The master commissioner is selected by and reports to the circuit judge, who assigns him cases and other duties. During his tenure, Hensley has overseen the sale of a wide variety of property, most of which ended up on the auction block because of foreclosures.
"Most of the properties I have sold have been individual, single-family dwellings and lots, but I have also sold apartment complexes, big farms and the old Danville Square Shopping Center on Perryville Road," he said.
In addition to foreclosures, other reasons that property ends up in Hensley's case file include court orders in divorce cases, dissolution of partnerships, and disagreement between parties over how to dispose of jointly-owned property, said Hensley.
Auctions held on Tuesdays
"We're selling up to $1 million or more in property a year," he said.
Hensley oversees an average of two sales a month, and they are always held at 10 a.m. on Tuesdays. They are advertised in The Advocate-Messenger on three straight Mondays prior to each sale.
An average of four to five pieces of property are on the block at each sale, and each piece is auctioned by local Realtor Johnny Durham. Hensley used to have to pay an auctioneer $150 a sale but says Durham "does it at no charge as a favor to me and his community."
"We have turnouts of two to three people, on up to 15 or 20, at each sale," he said. "We usually are able to complete our business in 10 to 20 minutes, but sometimes we can get it done in two or three minutes."
Each sale requires hours of preparation, though, Hensley said.
The process begins with Hensley joining Circuit Judge Darren Peckler in reviewing the file on a piece of property that is subject to foreclosure action or some other lawsuit. Upon their agreement, Peckler issues a judgment with an order for Hensley to sell the property.
Hensley then has a "householder appraisal" done, not by professional appraisers but by "two property owners who have real estate knowledge and whose judgment I trust," he said. A total of six local property owners perform appraisals.
"If the property in a foreclosure sale doesn't bring at least two-thirds of the appraisal amount, the person being foreclosed on has a year to redeem the property, but they also must pay court costs and interest," he said.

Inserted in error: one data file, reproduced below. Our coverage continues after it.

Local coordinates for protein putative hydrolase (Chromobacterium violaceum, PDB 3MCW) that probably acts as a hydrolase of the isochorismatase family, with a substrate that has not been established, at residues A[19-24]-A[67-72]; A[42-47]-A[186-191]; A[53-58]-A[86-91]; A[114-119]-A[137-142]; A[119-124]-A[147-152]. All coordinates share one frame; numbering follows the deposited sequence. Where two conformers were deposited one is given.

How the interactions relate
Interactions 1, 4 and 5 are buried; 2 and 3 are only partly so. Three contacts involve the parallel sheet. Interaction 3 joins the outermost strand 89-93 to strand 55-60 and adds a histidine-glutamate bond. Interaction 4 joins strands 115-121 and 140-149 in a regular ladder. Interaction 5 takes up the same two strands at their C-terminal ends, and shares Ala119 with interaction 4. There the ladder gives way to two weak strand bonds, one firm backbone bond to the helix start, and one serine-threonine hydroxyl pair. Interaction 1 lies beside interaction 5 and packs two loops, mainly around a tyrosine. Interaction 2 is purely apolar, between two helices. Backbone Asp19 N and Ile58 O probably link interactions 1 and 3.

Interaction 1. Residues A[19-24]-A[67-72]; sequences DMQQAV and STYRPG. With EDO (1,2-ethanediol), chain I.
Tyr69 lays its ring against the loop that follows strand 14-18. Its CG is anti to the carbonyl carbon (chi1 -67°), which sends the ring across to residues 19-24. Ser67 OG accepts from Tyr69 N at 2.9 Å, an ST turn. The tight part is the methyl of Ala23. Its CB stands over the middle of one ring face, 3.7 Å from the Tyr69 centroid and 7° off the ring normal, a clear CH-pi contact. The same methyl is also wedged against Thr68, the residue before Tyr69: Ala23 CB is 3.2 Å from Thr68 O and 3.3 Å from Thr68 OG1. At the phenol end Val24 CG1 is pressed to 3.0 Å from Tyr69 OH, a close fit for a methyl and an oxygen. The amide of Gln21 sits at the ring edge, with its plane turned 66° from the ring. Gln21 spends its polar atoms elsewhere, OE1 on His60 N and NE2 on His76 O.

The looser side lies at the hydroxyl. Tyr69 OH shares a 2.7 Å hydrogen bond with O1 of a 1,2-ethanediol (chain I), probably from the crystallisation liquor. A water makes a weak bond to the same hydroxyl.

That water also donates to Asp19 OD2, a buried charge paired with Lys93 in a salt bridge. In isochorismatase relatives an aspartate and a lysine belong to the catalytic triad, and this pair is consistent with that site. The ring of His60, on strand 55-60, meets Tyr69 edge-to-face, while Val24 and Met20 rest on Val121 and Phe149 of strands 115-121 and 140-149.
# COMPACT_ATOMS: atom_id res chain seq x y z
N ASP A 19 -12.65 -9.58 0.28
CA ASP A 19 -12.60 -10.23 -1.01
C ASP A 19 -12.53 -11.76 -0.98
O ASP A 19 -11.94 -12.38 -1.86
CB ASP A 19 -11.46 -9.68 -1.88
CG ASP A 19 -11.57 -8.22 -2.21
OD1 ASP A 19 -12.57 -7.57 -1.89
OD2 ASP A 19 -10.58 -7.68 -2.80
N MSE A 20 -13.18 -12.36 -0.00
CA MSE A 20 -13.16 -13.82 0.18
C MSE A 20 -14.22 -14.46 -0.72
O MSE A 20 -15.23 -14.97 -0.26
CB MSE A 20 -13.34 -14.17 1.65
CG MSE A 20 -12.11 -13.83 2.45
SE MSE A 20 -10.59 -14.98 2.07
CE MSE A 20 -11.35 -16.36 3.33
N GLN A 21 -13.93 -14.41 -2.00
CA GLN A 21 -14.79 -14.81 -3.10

"But in the 16 years I've been master commissioner, only three pieces of property haven't brought at least two-thirds of their appraisal, so that shows how good our household appraisers have been at their jobs."
Most property bought by the lenders
When a bid is accepted, the buyer must pay a minimum of 10 percent of the price at the time of the sale and the remaining amount within 30 days.
Most of the winning bidders happen to be the banks or mortgage companies that lent the money on the property in the first place, Hensley said.
"I'd say 60 or 70 percent of the properties we sell are bought by the lenders."
After each auction is completed, Hensley files a report. The public then has 10 days to inspect the report and, if they choose, file an objection.
"While I have served as master commissioner, no one has ever filed an objection to one of our sales," he said.
While master commissioner sales comprise most of the up to 100 cases a year he handles, Hensley also may be handed a case from the circuit judge in which he takes oaths and testimony from witnesses or performs accounting work.
His compensation is based on fees tied to each service he performs.
"A master commissioner's compensation is capped at $48,000 a year," he said. "My compensation varies from year to year, and might be $24,000 one year and $36,000 the next."
Hensley spends about 25 to 30 percent of his time each week on his master commissioner duties and the rest on his private law practice. However, he said one of the secretaries in his office spends most of her time, 30 to 35 hours a week, on master commissioner business.
"Despite its grand-sounding title and the periodic public auctions of property that are associated with the position, being a master commissioner is one of those behind-the-scenes kind of jobs in our court system," he said. "You do a lot of what you might call little things but they are all important because they all involve people.
"And I hope I have done my best to serve both the judge and the people. I hope I have earned their trust."